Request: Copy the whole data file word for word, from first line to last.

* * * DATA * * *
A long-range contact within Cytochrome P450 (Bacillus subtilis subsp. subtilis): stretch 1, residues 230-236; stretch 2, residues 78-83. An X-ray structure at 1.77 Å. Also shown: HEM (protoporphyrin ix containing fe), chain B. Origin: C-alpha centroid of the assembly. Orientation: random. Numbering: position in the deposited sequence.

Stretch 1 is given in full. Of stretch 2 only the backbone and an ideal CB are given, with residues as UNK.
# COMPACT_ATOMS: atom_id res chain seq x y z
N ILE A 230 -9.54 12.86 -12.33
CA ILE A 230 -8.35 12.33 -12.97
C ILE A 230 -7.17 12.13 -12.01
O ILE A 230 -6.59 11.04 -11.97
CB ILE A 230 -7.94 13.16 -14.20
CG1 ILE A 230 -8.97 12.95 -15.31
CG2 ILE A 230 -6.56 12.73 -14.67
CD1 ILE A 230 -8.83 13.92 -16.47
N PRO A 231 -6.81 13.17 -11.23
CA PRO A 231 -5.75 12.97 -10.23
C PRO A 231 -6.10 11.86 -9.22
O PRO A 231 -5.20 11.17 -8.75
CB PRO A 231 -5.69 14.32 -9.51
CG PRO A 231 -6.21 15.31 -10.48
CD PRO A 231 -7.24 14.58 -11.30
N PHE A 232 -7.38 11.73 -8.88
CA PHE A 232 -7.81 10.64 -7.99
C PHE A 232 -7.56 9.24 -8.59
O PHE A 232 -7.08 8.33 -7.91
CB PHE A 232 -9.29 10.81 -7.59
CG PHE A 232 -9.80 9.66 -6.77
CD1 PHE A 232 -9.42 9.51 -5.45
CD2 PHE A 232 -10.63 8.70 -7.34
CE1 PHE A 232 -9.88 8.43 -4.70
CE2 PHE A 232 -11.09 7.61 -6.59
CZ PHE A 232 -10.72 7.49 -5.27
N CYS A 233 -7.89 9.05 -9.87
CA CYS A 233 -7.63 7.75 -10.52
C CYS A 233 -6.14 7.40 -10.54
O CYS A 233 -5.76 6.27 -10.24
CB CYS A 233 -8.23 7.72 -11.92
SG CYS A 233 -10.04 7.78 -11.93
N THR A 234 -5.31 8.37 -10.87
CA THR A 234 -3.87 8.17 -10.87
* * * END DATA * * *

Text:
A long-range contact within Cytochrome P450 (Bacillus subtilis subsp. subtilis): stretch 1, residues 230-236; stretch 2, residues 78-83. An X-ray structure at 1.77 Å. Also shown: HEM (protoporphyrin ix containing fe), chain B. Origin: C-alpha centroid of the assembly. Orientation: random. Numbering: position in the deposited sequence.

Stretch 1 is given in full. Of stretch 2 only the backbone and an ideal CB are given, with residues as UNK.
# COMPACT_ATOMS: atom_id res chain seq x y z
N ILE A 230 -9.54 12.86 -12.33
CA ILE A 230 -8.35 12.33 -12.97
C ILE A 230 -7.17 12.13 -12.01
O ILE A 230 -6.59 11.04 -11.97
CB ILE A 230 -7.94 13.16 -14.20
CG1 ILE A 230 -8.97 12.95 -15.31
CG2 ILE A 230 -6.56 12.73 -14.67
CD1 ILE A 230 -8.83 13.92 -16.47
N PRO A 231 -6.81 13.17 -11.23
CA PRO A 231 -5.75 12.97 -10.23
C PRO A 231 -6.10 11.86 -9.22
O PRO A 231 -5.20 11.17 -8.75
CB PRO A 231 -5.69 14.32 -9.51
CG PRO A 231 -6.21 15.31 -10.48
CD PRO A 231 -7.24 14.58 -11.30
N PHE A 232 -7.38 11.73 -8.88
CA PHE A 232 -7.81 10.64 -7.99
C PHE A 232 -7.56 9.24 -8.59
O PHE A 232 -7.08 8.33 -7.91
CB PHE A 232 -9.29 10.81 -7.59
CG PHE A 232 -9.80 9.66 -6.77
CD1 PHE A 232 -9.42 9.51 -5.45
CD2 PHE A 232 -10.63 8.70 -7.34
CE1 PHE A 232 -9.88 8.43 -4.70
CE2 PHE A 232 -11.09 7.61 -6.59
CZ PHE A 232 -10.72 7.49 -5.27
N CYS A 233 -7.89 9.05 -9.87
CA CYS A 233 -7.63 7.75 -10.52
C CYS A 233 -6.14 7.40 -10.54
O CYS A 233 -5.76 6.27 -10.24
CB CYS A 233 -8.23 7.72 -11.92
SG CYS A 233 -10.04 7.78 -11.93
N THR A 234 -5.31 8.37 -10.87
CA THR A 234 -3.87 8.17 -10.87